The Pastor Who Was a Fencer?

Home Depot was struggling with inventory shrinkage in St. Petersburg, Florida.  The company realized that to stop such high levels of theft, it needed to figure out who the fencers were.  Fencers are critical for criminal networks.  These networks have their “agents,”  who walk out of stores with merchandise they did not pay for.  But then comes the step of unloading the goods on someone for the cash.  Enter the fencer.

The fencer stores the goods and then uses an eBay account or other online selling mechanism to unload the goods and obtain the cash.  Your run-of-the-mill shoplifter does not have the skills or resources for setting up a fencing operation.  Also, it is highly inefficient to have thieves serve as fencers.  One must devote time to running the fencing operation.  Time spent on this management side takes away stealing time.

The Home Depot in St. Petersburg partnered with law enforcement.  Footage  from the store’s security cameras picked up on two people who were regular customers, i.e., the non-paying kind. The cameras saw the two  walking out with two cordless impact wrenches and cordless die grinders that they had not paid for.

The Barometer has no idea what these tools are, but the price range is $75.00 – $549.00 once one gets into the Milwaukee tool line.

The cameras picked up their vehicle license plate.  Agents from the Florida Agriculture and Consumer Services Department began surveillance of the two.  They always dropped off their “goods” at a garage at the home of one Robert Dell.  Local police then stepped in and got information on Mr. Dell’s eBay account.  Lo and behold, Mr. Dell was selling cordless impact wrenches and cordless die grinders on eBay.

More than that, the police discovered that one of the customers had been “working” (thieving?) for Mr. Dell for five years, along with many others.  She said that she was caught and arrested once and that Mr. Dell posted her bond.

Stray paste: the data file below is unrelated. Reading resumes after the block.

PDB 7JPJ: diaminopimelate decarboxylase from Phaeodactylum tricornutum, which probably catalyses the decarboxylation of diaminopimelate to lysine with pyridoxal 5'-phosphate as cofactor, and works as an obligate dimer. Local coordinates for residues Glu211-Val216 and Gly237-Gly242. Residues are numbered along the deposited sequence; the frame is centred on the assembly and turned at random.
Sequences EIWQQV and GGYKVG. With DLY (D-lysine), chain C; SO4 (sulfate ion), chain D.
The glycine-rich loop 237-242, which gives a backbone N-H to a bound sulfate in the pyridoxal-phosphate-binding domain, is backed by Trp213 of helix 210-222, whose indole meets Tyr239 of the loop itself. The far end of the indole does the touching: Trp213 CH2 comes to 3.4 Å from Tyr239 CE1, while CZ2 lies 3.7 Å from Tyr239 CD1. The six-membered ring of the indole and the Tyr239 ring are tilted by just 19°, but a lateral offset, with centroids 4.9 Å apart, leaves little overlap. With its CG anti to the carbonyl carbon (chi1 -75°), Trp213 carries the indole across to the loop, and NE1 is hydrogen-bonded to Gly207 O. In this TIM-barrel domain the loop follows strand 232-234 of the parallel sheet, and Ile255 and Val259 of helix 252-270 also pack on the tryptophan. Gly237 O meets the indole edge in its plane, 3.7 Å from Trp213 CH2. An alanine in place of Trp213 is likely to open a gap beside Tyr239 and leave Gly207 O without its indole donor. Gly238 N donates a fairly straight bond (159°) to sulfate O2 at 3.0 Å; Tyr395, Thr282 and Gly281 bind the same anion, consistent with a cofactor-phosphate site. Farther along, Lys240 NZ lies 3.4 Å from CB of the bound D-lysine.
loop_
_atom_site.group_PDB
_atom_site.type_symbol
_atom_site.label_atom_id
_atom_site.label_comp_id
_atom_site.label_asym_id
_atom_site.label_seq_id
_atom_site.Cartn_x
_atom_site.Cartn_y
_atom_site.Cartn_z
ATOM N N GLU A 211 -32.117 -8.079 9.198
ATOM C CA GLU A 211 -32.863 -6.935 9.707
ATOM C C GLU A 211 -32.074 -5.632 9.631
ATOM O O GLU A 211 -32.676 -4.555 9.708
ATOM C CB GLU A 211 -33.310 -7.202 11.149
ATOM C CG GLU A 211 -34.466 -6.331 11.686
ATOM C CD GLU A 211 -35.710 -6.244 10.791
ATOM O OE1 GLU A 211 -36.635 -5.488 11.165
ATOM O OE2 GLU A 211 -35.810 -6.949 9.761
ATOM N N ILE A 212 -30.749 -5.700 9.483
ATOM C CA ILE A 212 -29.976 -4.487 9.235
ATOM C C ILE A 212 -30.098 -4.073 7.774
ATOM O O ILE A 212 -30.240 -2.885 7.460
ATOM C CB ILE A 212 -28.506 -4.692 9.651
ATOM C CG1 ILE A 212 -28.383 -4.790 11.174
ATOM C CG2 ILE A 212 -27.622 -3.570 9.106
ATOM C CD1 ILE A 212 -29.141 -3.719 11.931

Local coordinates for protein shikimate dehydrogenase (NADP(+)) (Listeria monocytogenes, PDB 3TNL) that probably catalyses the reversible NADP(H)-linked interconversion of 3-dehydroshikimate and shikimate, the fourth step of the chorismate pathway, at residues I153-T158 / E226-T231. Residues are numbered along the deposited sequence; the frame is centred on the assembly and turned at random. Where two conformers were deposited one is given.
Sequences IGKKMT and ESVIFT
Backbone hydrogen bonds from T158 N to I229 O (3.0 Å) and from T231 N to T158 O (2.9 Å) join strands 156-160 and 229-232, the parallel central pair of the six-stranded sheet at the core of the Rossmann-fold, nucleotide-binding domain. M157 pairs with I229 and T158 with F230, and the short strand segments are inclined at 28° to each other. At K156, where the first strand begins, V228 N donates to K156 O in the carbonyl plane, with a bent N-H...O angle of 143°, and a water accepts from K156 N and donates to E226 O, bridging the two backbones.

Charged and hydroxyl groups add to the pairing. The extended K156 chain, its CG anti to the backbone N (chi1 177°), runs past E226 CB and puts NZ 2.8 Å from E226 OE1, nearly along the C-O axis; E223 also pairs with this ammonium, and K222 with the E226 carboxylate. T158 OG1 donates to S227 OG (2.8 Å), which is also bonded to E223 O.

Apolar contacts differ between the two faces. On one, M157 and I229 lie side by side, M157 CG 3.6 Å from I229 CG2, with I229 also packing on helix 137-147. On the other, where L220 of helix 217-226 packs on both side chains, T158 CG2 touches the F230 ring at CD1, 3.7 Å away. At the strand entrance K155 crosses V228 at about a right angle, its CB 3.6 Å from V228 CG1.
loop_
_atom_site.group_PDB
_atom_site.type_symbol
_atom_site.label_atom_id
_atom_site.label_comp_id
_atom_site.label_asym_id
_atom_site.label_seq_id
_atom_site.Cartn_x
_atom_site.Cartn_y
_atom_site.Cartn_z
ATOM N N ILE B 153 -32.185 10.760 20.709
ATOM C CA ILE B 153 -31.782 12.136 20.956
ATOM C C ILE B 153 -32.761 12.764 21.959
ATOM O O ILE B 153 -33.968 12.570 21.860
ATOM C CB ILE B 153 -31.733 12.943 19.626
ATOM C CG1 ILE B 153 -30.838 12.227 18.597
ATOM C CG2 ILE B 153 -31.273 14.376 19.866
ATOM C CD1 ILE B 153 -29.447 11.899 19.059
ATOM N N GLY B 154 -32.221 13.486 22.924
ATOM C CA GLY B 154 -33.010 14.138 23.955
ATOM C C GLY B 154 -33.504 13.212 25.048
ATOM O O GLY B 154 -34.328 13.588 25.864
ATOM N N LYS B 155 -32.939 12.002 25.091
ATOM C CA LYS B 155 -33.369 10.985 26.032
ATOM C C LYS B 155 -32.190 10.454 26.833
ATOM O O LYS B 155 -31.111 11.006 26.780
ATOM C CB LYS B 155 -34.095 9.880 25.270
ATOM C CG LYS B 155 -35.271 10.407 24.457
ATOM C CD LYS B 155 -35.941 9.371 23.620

Mr. Dell’s tool line on eBay was but one of the hats he wore.  He was also the pastor at the Rock Community Church and Transformation Center in St. Petersburg.  Perhaps Mr. Dell was really recruiting parishioners for transformation through the operation? He has entered a plea of “not guilty.”

Congress has passed legislation that requires online retailers to collect information on sellers who have 200 or more transactions and make at least $5,000 in transactions in a 12-month period.  Mr. Dell had 10,500 transactions on eBay from January 2020 until May 2023. He netted $1.5 million on those transactions.  Not bad money if you can get your thief ring staffed.

eBay buyers do not complain because they are getting their goods for below retail. Fencers enjoy high ratings on eBay. EBay will flag items identified by retailers as  high-theft goods.  eBay will then ask sellers to verify their sources for those goods. Mr. Dell showed up on eBay’s radar in 2017, but it was not until Home Depot worked with law enforcement that the pieces were pulled together.

What we do learn?

Retailers need to collect data on their regular shoplifters so that the fencers can be found.  Once you have the fencers, you can bust up the theft rings.  You find fencers in the most benign places.

Congress needs an education on multiple seller accounts on eBay — these clever knaves will find a way around the $5,000/transaction numbers by creating different accounts. Then we will need legislation limiting the number of eBay accounts.  The criminal mind has no limits.